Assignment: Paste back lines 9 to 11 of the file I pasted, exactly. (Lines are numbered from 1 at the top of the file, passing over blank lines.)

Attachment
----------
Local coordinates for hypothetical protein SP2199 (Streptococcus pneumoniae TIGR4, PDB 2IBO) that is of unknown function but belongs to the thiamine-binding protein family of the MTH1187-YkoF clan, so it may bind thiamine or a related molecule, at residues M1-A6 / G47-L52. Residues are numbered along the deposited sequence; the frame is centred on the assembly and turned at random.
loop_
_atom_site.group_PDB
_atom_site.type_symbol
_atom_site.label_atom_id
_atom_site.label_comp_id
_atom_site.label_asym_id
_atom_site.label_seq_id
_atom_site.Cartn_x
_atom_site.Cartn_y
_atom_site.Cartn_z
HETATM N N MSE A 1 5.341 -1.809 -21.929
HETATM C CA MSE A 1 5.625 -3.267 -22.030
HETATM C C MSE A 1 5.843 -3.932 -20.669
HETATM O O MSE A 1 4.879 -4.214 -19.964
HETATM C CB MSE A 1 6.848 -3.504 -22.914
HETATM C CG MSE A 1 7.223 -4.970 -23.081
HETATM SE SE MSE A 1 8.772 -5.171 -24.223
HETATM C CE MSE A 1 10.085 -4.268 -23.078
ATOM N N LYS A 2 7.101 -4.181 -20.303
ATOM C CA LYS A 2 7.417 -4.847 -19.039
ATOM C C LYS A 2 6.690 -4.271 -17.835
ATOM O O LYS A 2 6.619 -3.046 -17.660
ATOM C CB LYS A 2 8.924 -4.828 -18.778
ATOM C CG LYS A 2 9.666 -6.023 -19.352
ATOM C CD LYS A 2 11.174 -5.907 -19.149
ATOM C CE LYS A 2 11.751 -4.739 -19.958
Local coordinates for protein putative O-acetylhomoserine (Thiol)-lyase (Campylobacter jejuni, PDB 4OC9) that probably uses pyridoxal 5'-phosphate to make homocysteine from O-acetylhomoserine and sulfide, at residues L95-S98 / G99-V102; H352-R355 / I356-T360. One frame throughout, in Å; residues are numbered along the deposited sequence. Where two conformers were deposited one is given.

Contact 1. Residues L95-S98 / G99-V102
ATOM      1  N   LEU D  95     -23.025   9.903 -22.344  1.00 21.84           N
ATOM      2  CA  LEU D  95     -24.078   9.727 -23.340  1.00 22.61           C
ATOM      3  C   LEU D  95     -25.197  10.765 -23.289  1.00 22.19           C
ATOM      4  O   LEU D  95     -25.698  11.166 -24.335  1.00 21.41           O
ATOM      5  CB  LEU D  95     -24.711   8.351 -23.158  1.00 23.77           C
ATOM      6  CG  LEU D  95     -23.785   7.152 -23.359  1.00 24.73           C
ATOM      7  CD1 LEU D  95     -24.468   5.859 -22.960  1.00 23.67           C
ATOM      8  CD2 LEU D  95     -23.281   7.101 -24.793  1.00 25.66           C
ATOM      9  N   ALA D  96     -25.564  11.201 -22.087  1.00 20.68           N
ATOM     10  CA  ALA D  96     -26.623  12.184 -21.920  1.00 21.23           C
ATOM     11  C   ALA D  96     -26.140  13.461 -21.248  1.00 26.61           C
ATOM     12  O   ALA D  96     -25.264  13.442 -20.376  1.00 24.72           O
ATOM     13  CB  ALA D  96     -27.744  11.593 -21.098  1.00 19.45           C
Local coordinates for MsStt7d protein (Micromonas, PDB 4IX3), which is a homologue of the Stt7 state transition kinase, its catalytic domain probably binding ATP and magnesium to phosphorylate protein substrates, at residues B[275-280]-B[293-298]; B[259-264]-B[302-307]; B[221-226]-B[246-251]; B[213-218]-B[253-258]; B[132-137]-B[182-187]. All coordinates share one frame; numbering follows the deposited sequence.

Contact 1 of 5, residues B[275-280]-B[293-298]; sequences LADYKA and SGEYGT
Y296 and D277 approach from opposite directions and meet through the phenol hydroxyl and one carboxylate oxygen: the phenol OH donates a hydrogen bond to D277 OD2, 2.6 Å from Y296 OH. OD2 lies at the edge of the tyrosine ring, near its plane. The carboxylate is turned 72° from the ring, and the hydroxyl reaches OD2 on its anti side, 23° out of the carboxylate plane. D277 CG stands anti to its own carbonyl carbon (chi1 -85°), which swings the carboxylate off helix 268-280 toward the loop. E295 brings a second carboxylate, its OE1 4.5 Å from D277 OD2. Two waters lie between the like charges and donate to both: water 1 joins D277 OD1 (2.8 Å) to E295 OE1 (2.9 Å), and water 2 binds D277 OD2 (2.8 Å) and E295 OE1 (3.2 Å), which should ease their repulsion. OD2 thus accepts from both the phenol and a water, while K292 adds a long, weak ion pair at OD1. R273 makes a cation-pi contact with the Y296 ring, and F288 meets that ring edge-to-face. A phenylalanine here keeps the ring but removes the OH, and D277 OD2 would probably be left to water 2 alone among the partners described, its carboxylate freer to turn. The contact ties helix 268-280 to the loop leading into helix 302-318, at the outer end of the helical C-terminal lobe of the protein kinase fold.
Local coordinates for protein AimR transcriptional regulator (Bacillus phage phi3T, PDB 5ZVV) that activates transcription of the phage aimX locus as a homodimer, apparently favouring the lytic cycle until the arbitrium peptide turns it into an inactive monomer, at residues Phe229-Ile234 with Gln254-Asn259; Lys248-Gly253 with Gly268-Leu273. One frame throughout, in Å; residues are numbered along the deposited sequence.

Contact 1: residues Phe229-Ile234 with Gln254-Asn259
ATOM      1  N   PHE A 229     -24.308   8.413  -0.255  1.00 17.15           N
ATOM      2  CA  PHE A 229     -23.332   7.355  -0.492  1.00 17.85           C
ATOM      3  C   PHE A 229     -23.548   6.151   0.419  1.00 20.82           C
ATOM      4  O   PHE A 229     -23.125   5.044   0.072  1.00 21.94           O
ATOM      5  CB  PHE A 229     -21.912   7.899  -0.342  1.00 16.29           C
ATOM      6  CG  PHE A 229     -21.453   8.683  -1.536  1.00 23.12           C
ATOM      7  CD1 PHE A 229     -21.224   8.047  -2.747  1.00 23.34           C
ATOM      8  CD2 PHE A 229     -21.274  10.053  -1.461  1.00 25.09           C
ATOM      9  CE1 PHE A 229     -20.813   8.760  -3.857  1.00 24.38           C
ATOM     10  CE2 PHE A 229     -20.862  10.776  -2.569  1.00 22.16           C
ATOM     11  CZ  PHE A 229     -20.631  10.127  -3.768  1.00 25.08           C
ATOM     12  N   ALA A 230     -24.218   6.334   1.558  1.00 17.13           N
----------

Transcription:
_atom_site.Cartn_x
_atom_site.Cartn_y
_atom_site.Cartn_z